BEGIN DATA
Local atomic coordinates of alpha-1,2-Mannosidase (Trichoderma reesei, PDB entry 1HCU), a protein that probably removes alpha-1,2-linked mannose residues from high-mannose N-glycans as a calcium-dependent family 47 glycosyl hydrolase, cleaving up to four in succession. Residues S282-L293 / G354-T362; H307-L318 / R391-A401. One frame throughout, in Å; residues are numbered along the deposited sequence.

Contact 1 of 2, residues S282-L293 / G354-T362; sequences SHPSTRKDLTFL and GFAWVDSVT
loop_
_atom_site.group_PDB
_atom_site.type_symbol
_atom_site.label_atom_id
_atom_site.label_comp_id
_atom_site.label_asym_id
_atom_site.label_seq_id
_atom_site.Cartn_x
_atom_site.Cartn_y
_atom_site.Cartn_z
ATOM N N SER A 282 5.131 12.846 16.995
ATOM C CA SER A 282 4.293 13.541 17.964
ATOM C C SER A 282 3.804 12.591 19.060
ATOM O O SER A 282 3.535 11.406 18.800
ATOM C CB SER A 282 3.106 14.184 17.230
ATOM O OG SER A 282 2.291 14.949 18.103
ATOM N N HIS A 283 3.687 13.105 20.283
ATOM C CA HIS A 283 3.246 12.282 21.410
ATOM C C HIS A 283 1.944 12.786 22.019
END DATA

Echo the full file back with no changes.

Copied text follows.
Local atomic coordinates of alpha-1,2-Mannosidase (Trichoderma reesei, PDB entry 1HCU), a protein that probably removes alpha-1,2-linked mannose residues from high-mannose N-glycans as a calcium-dependent family 47 glycosyl hydrolase, cleaving up to four in succession. Residues S282-L293 / G354-T362; H307-L318 / R391-A401. One frame throughout, in Å; residues are numbered along the deposited sequence.

Contact 1 of 2, residues S282-L293 / G354-T362; sequences SHPSTRKDLTFL and GFAWVDSVT
loop_
_atom_site.group_PDB
_atom_site.type_symbol
_atom_site.label_atom_id
_atom_site.label_comp_id
_atom_site.label_asym_id
_atom_site.label_seq_id
_atom_site.Cartn_x
_atom_site.Cartn_y
_atom_site.Cartn_z
ATOM N N SER A 282 5.131 12.846 16.995
ATOM C CA SER A 282 4.293 13.541 17.964
ATOM C C SER A 282 3.804 12.591 19.060
ATOM O O SER A 282 3.535 11.406 18.800
ATOM C CB SER A 282 3.106 14.184 17.230
ATOM O OG SER A 282 2.291 14.949 18.103
ATOM N N HIS A 283 3.687 13.105 20.283
ATOM C CA HIS A 283 3.246 12.282 21.410
ATOM C C HIS A 283 1.944 12.786 22.019